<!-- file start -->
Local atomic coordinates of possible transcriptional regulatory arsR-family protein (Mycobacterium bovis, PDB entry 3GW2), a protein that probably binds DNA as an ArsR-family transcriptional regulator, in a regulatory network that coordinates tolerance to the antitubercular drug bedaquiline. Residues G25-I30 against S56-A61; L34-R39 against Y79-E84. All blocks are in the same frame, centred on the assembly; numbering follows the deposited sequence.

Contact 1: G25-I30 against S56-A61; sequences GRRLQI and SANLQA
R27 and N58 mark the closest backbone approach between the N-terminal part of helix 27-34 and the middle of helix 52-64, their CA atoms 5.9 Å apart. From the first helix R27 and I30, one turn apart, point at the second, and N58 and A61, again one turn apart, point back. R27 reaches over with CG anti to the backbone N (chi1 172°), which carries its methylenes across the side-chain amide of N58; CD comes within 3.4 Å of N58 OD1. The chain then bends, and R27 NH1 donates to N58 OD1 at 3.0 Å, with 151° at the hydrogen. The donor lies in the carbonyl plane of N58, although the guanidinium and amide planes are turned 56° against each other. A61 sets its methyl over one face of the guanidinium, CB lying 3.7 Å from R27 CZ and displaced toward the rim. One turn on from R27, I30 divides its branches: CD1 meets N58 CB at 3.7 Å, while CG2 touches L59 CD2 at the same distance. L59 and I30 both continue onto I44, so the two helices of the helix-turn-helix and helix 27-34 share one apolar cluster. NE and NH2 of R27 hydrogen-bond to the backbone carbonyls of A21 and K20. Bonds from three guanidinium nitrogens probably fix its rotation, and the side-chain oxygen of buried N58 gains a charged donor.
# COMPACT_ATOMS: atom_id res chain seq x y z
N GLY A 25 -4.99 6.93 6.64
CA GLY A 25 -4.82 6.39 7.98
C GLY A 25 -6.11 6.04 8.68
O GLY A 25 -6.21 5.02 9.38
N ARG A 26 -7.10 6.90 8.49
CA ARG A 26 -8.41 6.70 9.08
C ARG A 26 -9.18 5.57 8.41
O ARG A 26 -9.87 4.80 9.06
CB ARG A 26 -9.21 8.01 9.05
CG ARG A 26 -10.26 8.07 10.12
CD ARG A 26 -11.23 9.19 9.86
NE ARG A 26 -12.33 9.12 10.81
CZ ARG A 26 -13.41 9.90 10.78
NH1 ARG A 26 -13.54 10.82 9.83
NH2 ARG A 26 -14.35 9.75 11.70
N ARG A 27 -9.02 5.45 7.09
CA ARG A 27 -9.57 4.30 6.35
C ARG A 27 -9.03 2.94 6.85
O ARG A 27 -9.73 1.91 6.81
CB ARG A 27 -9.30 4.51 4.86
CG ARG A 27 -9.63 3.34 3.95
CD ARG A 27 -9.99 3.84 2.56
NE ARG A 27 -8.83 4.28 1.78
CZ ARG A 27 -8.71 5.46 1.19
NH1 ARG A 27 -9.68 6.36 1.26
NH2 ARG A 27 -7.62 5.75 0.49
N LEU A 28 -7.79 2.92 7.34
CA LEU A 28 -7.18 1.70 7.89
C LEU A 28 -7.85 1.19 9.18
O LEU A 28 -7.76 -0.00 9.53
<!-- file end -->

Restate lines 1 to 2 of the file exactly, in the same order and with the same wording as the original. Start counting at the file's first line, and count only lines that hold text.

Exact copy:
Local atomic coordinates of possible transcriptional regulatory arsR-family protein (Mycobacterium bovis, PDB entry 3GW2), a protein that probably binds DNA as an ArsR-family transcriptional regulator, in a regulatory network that coordinates tolerance to the antitubercular drug bedaquiline. Residues G25-I30 against S56-A61; L34-R39 against Y79-E84. All blocks are in the same frame, centred on the assembly; numbering follows the deposited sequence.

Contact 1: G25-I30 against S56-A61; sequences GRRLQI and SANLQA